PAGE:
My cousin has an external door with a knob lock and a double-deadbolt lock. She prefers not to keep the deadbolt locked. If she goes out through that door, she normally turns the knob, leaving the lock engaged, exits, and pulls the door closed, expecting it to lock as it closes.

The problem is that it is possible to close the door such that it feels fully-closed, but isn't quite closed enough to allow the lock to spring into place, and unless she's taking particular notice, it's not obvious to her that the lock hasn't closed. Then, the door remains unlocked, and a strong enough wind later in the day can cause the door to blow open.

The most obvious solution to this problem is simply to be more vigilant about making sure the door is fully closed and locked every time. However, I am wondering if there's some physical modification that she could make to the door that would make it less likely that a momentary lapse in vigilance would result in the door being non-obviously unlocked.

What modifications could be made to this door either to make it so that it's obvious to even an absent-minded user when it's fully closed and locked and when it isn't, or to ensure that it closes fully every time?

If this can be done with a minor adjustment or modification, that would be greatly preferable to any major equipment or structural changes.

Here are photos of the strikeplate, the metal box behind it, and the cavity in the wood behind that. Note the indentation in the wood where the upper-right edge of the strikeplate fits snugly. Note also that there isn't room in the cavity for the base of the metal box to move to the right.

strikeplate

metal box behind strikeplate

cavity in the wood

  • 7
    Adjust the latch so that it more easily engages? – Tyson Jun 8 '16 at 15:12
  • Install a door closer on the door. – Tester101 Jun 8 '16 at 15:13
  • 1
    I completely agree with @Tyson. This sounds less like a project that needs a new solution, but more that the existing equipment should be adjusted so that it behaves as expected. Sometimes even just adjusting the strike plate can do the job. – BrownRedHawk Jun 8 '16 at 15:15
  • @Tester101 I addressed your first questions with an edit. Is the question still potentially too broad? – Isaac Moses Jun 8 '16 at 15:18
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    @IsaacMoses without a picture it's difficult to say, thus why I asked as a question, meaning is it possible? I've moved the strickplate 1/16" before and it solved the problem you're describing. – Tyson Jun 8 '16 at 15:28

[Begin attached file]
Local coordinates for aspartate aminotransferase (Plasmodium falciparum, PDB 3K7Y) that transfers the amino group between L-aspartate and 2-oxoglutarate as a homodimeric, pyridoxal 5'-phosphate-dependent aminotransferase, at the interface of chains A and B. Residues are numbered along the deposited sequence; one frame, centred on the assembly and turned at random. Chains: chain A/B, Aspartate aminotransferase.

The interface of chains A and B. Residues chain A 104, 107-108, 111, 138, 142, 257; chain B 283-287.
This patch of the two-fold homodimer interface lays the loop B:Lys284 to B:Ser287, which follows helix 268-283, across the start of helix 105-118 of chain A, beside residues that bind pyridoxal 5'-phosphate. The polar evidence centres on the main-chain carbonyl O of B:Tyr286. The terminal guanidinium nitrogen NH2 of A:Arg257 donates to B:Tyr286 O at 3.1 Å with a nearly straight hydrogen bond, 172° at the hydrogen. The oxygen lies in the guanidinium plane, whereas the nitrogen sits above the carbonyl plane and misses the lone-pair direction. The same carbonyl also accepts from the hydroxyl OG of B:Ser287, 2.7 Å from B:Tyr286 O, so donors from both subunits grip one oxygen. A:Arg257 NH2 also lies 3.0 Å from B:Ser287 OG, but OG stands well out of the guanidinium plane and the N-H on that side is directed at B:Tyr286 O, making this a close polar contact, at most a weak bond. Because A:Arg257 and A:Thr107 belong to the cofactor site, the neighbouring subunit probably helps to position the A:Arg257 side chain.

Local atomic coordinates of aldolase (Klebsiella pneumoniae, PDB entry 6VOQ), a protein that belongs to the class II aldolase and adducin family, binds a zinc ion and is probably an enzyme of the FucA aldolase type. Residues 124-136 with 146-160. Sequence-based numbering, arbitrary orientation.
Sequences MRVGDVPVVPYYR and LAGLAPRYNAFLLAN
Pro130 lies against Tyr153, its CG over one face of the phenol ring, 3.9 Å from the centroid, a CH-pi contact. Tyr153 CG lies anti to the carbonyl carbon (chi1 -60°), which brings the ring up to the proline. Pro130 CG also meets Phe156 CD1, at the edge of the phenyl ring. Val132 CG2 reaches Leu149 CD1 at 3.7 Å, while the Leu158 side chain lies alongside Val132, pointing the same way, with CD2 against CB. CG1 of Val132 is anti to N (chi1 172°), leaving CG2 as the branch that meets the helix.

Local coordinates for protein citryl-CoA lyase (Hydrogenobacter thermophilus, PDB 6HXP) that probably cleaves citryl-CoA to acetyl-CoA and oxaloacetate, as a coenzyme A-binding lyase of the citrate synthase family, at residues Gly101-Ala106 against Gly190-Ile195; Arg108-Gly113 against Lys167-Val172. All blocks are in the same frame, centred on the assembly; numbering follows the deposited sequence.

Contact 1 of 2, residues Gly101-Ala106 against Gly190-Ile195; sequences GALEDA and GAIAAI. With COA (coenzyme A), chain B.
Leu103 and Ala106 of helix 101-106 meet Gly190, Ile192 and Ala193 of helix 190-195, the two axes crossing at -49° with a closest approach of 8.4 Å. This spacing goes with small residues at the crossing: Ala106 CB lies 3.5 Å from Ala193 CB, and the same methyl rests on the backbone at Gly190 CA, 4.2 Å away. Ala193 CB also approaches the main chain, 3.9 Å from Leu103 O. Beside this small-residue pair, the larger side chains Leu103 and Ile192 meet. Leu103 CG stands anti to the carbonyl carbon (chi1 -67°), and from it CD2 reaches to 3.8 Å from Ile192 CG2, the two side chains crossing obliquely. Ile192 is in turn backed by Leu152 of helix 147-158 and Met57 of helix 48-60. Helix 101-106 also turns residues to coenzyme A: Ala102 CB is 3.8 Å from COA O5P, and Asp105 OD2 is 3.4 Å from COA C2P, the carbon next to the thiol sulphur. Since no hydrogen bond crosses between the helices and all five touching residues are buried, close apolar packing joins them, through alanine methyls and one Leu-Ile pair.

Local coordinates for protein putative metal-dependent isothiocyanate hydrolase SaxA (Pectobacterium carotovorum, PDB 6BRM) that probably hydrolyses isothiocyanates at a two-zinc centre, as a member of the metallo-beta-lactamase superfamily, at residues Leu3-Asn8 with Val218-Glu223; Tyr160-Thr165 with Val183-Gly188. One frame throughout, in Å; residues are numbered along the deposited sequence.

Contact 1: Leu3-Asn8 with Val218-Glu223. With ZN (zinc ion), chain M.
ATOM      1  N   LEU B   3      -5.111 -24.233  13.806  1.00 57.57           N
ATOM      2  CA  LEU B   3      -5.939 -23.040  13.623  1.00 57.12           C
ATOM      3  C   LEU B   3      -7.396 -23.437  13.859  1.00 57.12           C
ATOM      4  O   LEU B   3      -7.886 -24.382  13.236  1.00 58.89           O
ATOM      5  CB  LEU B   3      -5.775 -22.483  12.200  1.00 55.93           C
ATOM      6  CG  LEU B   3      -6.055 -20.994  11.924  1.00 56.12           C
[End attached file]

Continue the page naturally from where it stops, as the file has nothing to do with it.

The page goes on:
You should check the hinges, and make sure the screws are tight and that the hinges are not worn out. Evidence of a worn out hinge will be that the door hangs at an angle, which is likely to be visible along the top of the shut door. If the door appears to be crooked, or if it wobbles when you lift it, then you should replace the hinges before moving making further adjustments.

In order to move the strikeplate so that the door shuts, you may need to enlarge the hole. Sometimes the adjustment is minor and you might have trouble putting the screws close to, or half-way overlapping previous screw holes. If you have a wooden door jamb, you can plug the old strikeplate's screw holes with a dowel rod. You should make sure the dowel is tight fitting (maybe requiring a light tapping with a hammer); use a drop of wood glue with the dowel so that the repaired screw holes are nice and solid. Let the glue dry before piloting new screw holes.

Here's a how to video about adjusting a door so that it closes.

Edit- based on pictures above here are some more details: enter image description here

Double check the hinges. If they are okay, then you need to move the strike plate about 1/8" toward 5:00.

Shopping list:

  • Sharp 1/2" chisel
  • Box cutter
  • Flat-head screwdriver
  • Hammer
  • 1" paddle bit
  • 1/8" dowel
  • Wood glue
  • Drill
  • 1/8" drill bit
  • Dremel tool with cut-off disk
  • Thanks very much! How can you tell from the picture which way the strikeplate needs to move? – Isaac Moses Jun 9 '16 at 21:55
  • @IsaacMoses about 1/8" toward 5:00... down and to the right... but be sure to double check the hinges first. a sagging door usually indicates worn hinges – Ben Welborn Jun 10 '16 at 12:06

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